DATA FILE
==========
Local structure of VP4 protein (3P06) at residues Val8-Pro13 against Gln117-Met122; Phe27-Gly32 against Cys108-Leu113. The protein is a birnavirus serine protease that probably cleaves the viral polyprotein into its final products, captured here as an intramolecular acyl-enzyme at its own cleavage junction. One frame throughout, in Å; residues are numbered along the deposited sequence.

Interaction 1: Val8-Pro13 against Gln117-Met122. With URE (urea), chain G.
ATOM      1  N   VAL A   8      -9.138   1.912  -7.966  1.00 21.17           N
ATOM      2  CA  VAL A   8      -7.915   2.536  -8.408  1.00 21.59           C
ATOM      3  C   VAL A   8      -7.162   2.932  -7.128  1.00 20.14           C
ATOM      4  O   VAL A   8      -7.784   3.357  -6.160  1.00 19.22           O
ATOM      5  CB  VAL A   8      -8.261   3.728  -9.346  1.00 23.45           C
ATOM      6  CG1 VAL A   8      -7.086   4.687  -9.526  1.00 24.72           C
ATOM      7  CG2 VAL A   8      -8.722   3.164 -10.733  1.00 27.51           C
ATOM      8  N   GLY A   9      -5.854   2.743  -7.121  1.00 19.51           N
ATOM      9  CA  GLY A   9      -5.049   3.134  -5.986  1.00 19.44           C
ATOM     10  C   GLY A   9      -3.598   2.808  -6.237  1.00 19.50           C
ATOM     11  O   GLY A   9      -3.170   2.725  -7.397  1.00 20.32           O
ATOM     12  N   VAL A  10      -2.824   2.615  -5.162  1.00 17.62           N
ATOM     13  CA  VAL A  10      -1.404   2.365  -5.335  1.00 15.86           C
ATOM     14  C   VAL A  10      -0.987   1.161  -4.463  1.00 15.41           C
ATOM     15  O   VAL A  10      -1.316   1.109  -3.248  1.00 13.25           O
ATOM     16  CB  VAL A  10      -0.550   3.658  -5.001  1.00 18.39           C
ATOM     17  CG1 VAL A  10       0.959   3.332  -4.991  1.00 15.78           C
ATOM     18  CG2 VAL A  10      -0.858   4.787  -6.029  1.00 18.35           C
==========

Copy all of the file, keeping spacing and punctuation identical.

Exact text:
Local structure of VP4 protein (3P06) at residues Val8-Pro13 against Gln117-Met122; Phe27-Gly32 against Cys108-Leu113. The protein is a birnavirus serine protease that probably cleaves the viral polyprotein into its final products, captured here as an intramolecular acyl-enzyme at its own cleavage junction. One frame throughout, in Å; residues are numbered along the deposited sequence.

Interaction 1: Val8-Pro13 against Gln117-Met122. With URE (urea), chain G.
ATOM      1  N   VAL A   8      -9.138   1.912  -7.966  1.00 21.17           N
ATOM      2  CA  VAL A   8      -7.915   2.536  -8.408  1.00 21.59           C
ATOM      3  C   VAL A   8      -7.162   2.932  -7.128  1.00 20.14           C
ATOM      4  O   VAL A   8      -7.784   3.357  -6.160  1.00 19.22           O
ATOM      5  CB  VAL A   8      -8.261   3.728  -9.346  1.00 23.45           C
ATOM      6  CG1 VAL A   8      -7.086   4.687  -9.526  1.00 24.72           C
ATOM      7  CG2 VAL A   8      -8.722   3.164 -10.733  1.00 27.51           C
ATOM      8  N   GLY A   9      -5.854   2.743  -7.121  1.00 19.51           N
ATOM      9  CA  GLY A   9      -5.049   3.134  -5.986  1.00 19.44           C
ATOM     10  C   GLY A   9      -3.598   2.808  -6.237  1.00 19.50           C
ATOM     11  O   GLY A   9      -3.170   2.725  -7.397  1.00 20.32           O
ATOM     12  N   VAL A  10      -2.824   2.615  -5.162  1.00 17.62           N
ATOM     13  CA  VAL A  10      -1.404   2.365  -5.335  1.00 15.86           C
ATOM     14  C   VAL A  10      -0.987   1.161  -4.463  1.00 15.41           C
ATOM     15  O   VAL A  10      -1.316   1.109  -3.248  1.00 13.25           O
ATOM     16  CB  VAL A  10      -0.550   3.658  -5.001  1.00 18.39           C
ATOM     17  CG1 VAL A  10       0.959   3.332  -4.991  1.00 15.78           C
ATOM     18  CG2 VAL A  10      -0.858   4.787  -6.029  1.00 18.35           C